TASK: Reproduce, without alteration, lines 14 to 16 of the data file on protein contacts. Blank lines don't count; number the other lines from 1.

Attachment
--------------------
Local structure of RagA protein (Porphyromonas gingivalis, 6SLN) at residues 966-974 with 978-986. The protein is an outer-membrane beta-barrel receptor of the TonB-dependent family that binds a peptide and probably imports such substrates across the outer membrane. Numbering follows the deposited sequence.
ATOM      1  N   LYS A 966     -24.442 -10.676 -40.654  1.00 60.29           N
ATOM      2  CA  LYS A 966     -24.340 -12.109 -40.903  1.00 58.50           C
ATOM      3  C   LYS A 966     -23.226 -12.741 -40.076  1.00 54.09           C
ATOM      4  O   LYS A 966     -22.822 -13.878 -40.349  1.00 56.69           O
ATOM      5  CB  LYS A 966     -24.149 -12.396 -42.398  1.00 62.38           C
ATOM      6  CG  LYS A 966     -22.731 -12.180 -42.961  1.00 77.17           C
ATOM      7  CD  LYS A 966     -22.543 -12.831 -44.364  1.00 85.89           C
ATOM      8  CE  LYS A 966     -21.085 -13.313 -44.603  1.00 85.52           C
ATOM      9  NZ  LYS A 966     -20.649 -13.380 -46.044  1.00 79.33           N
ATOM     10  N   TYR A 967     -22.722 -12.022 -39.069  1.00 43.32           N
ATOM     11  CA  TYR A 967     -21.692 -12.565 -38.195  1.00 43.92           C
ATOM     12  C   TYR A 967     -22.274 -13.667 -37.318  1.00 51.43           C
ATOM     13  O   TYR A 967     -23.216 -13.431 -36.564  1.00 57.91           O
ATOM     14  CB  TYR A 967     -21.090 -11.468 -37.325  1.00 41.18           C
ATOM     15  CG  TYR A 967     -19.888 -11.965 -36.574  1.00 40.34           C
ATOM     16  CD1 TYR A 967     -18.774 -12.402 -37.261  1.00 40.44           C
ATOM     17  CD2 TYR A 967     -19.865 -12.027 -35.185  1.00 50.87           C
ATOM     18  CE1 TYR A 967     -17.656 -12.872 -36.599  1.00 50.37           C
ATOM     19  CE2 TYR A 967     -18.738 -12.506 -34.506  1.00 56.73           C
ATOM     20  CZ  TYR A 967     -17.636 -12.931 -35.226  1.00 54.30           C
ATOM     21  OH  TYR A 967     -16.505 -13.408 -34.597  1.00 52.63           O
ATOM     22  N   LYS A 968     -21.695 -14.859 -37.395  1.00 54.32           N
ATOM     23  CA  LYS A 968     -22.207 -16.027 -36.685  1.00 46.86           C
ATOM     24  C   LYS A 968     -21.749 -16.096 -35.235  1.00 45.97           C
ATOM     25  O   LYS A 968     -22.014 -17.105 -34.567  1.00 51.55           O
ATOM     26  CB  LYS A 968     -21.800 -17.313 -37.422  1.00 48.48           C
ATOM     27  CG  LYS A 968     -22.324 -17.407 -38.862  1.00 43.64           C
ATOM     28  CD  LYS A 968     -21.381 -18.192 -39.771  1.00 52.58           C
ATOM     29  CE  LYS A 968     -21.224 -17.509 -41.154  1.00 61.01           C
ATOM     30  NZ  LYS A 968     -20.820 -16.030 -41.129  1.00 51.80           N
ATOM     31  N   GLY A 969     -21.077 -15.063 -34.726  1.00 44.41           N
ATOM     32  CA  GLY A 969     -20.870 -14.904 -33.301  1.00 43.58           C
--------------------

ATOM     13  O   TYR A 967     -23.216 -13.431 -36.564  1.00 57.91           O
ATOM     14  CB  TYR A 967     -21.090 -11.468 -37.325  1.00 41.18           C
ATOM     15  CG  TYR A 967     -19.888 -11.965 -36.574  1.00 40.34           C